Agentless Network Monitoring: What Does It Really Mean?

Agentless Network Monitoring: What Does It Really Mean?

Agentless monitoring is one of the most commonly touted features of network performance monitors (NPMs). The push to advertise agentless monitoring comes from the longtime debate by IT teams over agent-based and agentless software. Agents, or programs that run tasks in the background, have traditionally been included with software and other technologies. NPMs use agents to gather information and intelligence on network performance. However, the rise in opposition against agents has led to many NPM providers to promote “agentless” monitoring.

Several NPMs proudly claim to offer agentless monitoring, but fail to explain what exactly this means. If an NPM doesn’t use agents to gather intelligence, then what does it use? Below, we’ll clarify what agentless monitoring really means and the benefits (and problems) that come with it.

Agentless monitoring isn’t really agentless

First, we must understand the misleading label of “agentless” monitoring. The truth is, agentless network monitors still actually use agents to observe your network and collect data. Agents are necessary to perform these tasks, so NPMs cannot simply abandon their use. So why call them agentless at all?

In truth, all “agentless” means is that the NPM doesn’t force you to install external agent software. Instead, the agent is built into the NPM itself, allowing the monitoring program to perform all the required tasks. So to be more accurate, agentless monitoring means monitoring done through agents directly from the NPM.

What agentless monitoring can and can’t do

Now that the confusing title has been cleared up, what does agentless monitoring actually do for you? Typically, agentless monitors use protocols such as Simple Network Management Protocol (SNMP) which transmit information from a device to the NPM. Agentless NPMs put systems in place to track SNMP signals and deliver alerts based on SNMP data.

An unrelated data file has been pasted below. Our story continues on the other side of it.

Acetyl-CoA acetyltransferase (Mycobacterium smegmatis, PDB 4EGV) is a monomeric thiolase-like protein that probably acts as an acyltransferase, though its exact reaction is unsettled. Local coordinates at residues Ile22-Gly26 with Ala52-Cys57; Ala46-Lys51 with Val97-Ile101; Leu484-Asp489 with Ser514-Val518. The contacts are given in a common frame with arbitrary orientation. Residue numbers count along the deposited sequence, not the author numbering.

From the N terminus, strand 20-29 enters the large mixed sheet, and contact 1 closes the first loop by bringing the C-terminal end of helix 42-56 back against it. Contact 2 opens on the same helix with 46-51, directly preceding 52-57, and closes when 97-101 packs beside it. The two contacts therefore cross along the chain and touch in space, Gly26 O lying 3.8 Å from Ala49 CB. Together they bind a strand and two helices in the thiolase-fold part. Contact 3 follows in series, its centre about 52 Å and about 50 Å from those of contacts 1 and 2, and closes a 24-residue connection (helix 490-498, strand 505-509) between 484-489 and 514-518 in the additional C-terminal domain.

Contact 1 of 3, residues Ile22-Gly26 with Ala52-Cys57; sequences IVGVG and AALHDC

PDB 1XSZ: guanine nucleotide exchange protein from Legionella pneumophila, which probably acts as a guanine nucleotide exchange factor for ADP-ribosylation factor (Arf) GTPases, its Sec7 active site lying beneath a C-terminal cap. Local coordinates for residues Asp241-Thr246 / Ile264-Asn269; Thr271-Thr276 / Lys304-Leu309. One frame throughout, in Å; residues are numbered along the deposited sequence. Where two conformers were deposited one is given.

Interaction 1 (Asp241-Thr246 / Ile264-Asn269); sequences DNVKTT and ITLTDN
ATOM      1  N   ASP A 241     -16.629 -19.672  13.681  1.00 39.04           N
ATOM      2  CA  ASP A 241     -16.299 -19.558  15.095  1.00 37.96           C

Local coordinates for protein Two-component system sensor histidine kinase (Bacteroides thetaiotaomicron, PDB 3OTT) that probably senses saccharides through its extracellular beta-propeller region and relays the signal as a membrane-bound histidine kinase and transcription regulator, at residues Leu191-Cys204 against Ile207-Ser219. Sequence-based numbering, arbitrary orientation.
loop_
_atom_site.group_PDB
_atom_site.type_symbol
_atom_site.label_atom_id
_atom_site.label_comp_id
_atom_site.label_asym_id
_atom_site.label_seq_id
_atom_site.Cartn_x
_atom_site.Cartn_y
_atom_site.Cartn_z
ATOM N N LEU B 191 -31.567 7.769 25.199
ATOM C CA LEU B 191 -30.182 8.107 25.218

SNMP is not the only protocol agentless NPMs use, but it is commonly supported by different types of devices. The problem is that agentless monitors might not be able to track every type of device you have on your network. It all depends on the internal configuration of the agentless NPM and what it’s able to detect. Agent-based NPMs require software that features more sophisticated monitoring capabilities that can often be more effective at covering networks.

That being said, why even bother with agentless monitoring in the first place? The answer is simple.

Vendor lock-in

While agent-based monitors are usually more refined than agentless ones, the big issue with them lies in their forced nature. Agent-based NPMs require you to install proprietary software to monitor your network. This means that if you want to stick with that NPM, you’re locked-in to that NPM’s monitoring agents. Vendor lock-in prevents companies from switching solutions without a costly replacement plan.

Agentless or agent-based? Why can’t you have both…?

With all that in mind, do you go with an agentless or agent-based solution? It’s clear that NPMs have taken a side, as have several IT professionals who either swear by agents or swear never to use them. However, consider that it’s possible to use them both. The debate over agents has, unintentionally or not, spread the idea that you must choose a side. Is this really true, though? Both systems can compliment each other by providing you with both SNMP and agent-based monitoring. There’s no reason why you can’t utilize the two together.

The bottom line: think carefully about what agentless solutions really mean, and if you want to integrate it into your infrastructure. The agent debate may make the decision appear to be black-and-white, but NPMs mean a lot more when they claim to be agentless than you realize.

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Daniel Hein

Dan is a tech writer who writes about Enterprise Cloud Strategy and Network Monitoring for Solutions Review. He graduated from Fitchburg State University in 2018 with a Bachelor's in Professional Writing. You can reach him at dhein@solutionsreview.com
Daniel Hein

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